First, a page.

Security Cameras Part 1: The Hardware
Something I have been vaguely looking into over the years is a DIY solution to home security and automation. There are several places you can pay to have this sot of thing installed and they often include a subscription for monitoring and leasing the equipment.
We’ve been having some issues lately with kids in the neighborhood knocking on doors and windows and running off late at night. I had set up a temporary measure using my Sony Handicam on a tripod and even caught one of them once but the video was not clear enough due tot he darkness to really see anything. Plus, filling the memory card on a daily nightly basis is not likely very good for the camera, nor is leaving the thing plugged in constantly good for the battery.
I could also use my Panasonic DV100 to capture the low light video pretty easily but it takes tapes and would only record an hour max. Plus I don’t have an AC adaptor for it, so even if I hooked it up to a VCR or something, I’m still only looking at 2 hours max. Not to mention wear and tear on the camera.
What I really needed was a dedicated camera designed for this sort of thing, one with night vision. I’d tried using webcams hooked to PCs in the past but that doesn’t work in the dark either and the webcams I own are all ancient. Plus I am tethered to a PC by a USB cable. Amazon had a daily deal on some D-Link DCS-932L wireless cameras (which wasn’t as amazing as it seemed on paper due to Amazon’s pricing screweyness but whatever). They were wireless, they were day/night capable and for the price I could get 2-3 of them compared to one of the other cameras I had been looking at.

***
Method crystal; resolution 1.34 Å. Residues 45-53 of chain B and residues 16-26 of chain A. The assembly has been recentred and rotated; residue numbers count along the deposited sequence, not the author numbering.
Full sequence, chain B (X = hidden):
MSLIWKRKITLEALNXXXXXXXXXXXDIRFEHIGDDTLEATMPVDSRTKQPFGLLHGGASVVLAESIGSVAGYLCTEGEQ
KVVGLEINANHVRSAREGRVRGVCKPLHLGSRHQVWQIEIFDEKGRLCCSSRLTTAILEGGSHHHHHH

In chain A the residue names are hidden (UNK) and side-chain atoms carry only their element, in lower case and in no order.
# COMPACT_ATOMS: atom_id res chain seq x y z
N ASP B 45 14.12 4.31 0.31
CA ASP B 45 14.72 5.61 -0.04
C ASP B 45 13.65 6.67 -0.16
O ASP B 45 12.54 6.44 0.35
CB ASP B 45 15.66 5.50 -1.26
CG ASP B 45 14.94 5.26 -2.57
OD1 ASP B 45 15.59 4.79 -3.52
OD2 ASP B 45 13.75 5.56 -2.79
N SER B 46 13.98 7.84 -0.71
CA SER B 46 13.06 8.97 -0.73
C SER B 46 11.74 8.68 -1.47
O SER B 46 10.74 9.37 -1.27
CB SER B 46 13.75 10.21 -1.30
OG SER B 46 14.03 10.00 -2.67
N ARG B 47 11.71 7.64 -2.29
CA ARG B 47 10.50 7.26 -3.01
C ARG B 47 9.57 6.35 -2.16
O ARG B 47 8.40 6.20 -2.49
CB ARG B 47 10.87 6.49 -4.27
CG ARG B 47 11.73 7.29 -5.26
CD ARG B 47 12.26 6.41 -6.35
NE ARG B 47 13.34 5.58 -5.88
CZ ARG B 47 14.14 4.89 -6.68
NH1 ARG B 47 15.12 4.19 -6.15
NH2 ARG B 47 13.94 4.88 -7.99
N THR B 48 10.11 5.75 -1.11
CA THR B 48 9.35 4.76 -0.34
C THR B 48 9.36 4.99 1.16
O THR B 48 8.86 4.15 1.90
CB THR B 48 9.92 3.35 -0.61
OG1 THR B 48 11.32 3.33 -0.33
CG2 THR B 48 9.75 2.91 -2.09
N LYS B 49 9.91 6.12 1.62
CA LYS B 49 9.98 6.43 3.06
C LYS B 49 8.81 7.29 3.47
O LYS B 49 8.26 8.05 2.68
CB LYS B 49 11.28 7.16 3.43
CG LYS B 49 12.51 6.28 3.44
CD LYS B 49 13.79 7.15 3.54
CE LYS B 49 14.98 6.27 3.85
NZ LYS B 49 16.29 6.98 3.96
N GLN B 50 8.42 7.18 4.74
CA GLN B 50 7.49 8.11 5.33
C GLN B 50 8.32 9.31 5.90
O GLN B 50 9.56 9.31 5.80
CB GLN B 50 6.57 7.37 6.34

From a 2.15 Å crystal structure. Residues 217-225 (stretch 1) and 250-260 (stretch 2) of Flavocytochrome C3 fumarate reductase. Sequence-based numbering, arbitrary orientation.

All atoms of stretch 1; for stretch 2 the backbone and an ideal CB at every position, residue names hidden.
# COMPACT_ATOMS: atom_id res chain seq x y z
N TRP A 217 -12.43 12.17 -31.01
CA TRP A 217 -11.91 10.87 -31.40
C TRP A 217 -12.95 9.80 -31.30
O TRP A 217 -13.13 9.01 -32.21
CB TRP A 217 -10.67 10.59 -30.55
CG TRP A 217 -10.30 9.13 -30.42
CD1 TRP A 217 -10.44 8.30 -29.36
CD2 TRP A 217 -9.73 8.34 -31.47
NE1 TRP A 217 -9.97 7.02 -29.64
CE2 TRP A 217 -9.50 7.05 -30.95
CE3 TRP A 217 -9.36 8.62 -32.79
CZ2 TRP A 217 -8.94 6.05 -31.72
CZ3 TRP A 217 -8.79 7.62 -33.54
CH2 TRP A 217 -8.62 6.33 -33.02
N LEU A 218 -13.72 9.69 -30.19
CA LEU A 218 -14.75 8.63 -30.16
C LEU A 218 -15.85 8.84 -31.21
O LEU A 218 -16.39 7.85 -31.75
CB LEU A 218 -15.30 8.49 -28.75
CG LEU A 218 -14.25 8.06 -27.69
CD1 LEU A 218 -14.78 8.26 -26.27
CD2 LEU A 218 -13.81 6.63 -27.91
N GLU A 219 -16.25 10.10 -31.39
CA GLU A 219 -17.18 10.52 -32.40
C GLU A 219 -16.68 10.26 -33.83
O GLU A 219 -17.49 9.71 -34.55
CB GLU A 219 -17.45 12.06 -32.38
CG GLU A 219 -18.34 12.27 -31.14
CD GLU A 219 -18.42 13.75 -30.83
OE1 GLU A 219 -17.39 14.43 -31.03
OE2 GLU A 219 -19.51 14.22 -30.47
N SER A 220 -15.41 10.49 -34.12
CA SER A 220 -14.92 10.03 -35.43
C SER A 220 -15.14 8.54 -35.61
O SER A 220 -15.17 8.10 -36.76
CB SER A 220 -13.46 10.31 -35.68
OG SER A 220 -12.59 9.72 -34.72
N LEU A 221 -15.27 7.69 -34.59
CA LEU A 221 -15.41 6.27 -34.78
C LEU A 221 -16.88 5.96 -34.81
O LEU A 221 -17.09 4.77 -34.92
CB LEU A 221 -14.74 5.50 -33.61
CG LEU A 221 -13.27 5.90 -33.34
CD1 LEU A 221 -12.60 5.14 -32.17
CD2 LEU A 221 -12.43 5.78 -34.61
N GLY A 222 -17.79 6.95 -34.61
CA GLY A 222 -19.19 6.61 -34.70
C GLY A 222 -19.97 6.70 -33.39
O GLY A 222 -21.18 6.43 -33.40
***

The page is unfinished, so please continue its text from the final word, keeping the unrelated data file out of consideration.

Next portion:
The cameras themselves are decent. They were cheap, which I liked, and thought they are not super cheap in quality, they are SD only, which I was aware of but its a bit more of a letdown than I expected. They were easy to set up, I plugged each into the router using the network cable, scanned for the IP address, and opened the GUI. From there was was simple enough to assign IPs to each camera and connect them to the WiFi. There is a myDlink service included for “anywhere access” but the cameras can be used independently from myDlink. I found some software which lets me view multiple cameras at once and may set it up on a TV using an old broken Netbook I have laying around for quick access.
After ordering and receiving the cameras, I had a realization that I had neglected to consider. These cameras are NOT outdoor cameras. Specifically, they are not deigned to be outdoor cameras. In my research, I knew simply placing the cameras in a window sill this would be a problem due to light reflection from the windows. Just because I can’t see the infrared light at night doesn’t mean it wouldn’t create a massive glare on the window.
It’s still light.
I didn’t even get far enough for that to be an issue, the cameras during the day were horribly obscured by the window screens and the street lights outside, while not bright, created a massive amount of reflection from the blinds.
Oh well, at the very least, I could use them indoors, though the point was to watch the doors and driveway at night.